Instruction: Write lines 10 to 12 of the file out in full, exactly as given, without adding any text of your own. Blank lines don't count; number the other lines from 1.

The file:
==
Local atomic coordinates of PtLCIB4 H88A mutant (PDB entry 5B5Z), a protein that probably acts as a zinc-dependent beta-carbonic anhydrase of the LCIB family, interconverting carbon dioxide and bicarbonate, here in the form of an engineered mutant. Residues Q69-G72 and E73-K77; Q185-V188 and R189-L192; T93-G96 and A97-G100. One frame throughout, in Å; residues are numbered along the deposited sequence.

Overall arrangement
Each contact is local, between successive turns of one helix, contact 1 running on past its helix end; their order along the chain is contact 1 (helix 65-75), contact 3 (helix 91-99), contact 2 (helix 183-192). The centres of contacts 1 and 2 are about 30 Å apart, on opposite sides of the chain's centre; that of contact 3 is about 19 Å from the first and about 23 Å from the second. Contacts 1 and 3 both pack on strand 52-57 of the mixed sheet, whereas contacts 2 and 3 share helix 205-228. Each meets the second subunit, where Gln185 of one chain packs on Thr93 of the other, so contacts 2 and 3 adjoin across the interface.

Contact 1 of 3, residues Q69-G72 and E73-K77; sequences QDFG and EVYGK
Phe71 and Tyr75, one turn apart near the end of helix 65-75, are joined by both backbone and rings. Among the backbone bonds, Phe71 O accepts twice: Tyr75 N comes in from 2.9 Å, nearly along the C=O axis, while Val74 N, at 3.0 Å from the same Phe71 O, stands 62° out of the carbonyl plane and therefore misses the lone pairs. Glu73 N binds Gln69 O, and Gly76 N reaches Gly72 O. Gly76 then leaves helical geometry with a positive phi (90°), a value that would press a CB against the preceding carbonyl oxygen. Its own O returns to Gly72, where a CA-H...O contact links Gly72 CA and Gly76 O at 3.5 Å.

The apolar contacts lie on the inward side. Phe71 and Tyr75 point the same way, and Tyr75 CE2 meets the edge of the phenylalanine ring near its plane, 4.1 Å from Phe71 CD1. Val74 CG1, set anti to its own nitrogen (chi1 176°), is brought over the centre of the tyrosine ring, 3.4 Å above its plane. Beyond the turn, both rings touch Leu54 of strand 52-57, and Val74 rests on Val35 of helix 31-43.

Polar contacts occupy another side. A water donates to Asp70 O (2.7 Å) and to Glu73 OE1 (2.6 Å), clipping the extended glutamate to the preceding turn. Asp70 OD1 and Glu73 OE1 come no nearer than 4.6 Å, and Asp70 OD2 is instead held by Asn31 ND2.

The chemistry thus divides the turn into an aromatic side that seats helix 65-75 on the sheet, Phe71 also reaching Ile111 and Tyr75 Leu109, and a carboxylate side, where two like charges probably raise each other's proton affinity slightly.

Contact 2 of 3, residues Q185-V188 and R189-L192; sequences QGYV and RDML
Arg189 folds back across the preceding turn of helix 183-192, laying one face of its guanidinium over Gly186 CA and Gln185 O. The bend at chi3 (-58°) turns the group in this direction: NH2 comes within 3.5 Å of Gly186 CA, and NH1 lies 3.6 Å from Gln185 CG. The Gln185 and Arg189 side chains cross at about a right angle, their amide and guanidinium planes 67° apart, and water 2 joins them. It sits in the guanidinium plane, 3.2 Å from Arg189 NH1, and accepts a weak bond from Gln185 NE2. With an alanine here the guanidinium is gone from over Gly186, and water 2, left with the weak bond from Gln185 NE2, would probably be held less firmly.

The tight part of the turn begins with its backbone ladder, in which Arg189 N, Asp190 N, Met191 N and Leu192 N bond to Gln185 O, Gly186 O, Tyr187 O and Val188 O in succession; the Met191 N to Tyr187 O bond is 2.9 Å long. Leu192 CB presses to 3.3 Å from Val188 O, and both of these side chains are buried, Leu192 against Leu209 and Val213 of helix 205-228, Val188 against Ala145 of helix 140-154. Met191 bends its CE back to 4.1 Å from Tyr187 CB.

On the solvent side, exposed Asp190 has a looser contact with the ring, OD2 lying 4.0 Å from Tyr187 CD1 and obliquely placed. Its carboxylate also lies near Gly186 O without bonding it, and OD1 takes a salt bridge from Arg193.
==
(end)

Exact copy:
Arg189 folds back across the preceding turn of helix 183-192, laying one face of its guanidinium over Gly186 CA and Gln185 O. The bend at chi3 (-58°) turns the group in this direction: NH2 comes within 3.5 Å of Gly186 CA, and NH1 lies 3.6 Å from Gln185 CG. The Gln185 and Arg189 side chains cross at about a right angle, their amide and guanidinium planes 67° apart, and water 2 joins them. It sits in the guanidinium plane, 3.2 Å from Arg189 NH1, and accepts a weak bond from Gln185 NE2. With an alanine here the guanidinium is gone from over Gly186, and water 2, left with the weak bond from Gln185 NE2, would probably be held less firmly.

The tight part of the turn begins with its backbone ladder, in which Arg189 N, Asp190 N, Met191 N and Leu192 N bond to Gln185 O, Gly186 O, Tyr187 O and Val188 O in succession; the Met191 N to Tyr187 O bond is 2.9 Å long. Leu192 CB presses to 3.3 Å from Val188 O, and both of these side chains are buried, Leu192 against Leu209 and Val213 of helix 205-228, Val188 against Ala145 of helix 140-154. Met191 bends its CE back to 4.1 Å from Tyr187 CB.

On the solvent side, exposed Asp190 has a looser contact with the ring, OD2 lying 4.0 Å from Tyr187 CD1 and obliquely placed. Its carboxylate also lies near Gly186 O without bonding it, and OD1 takes a salt bridge from Arg193.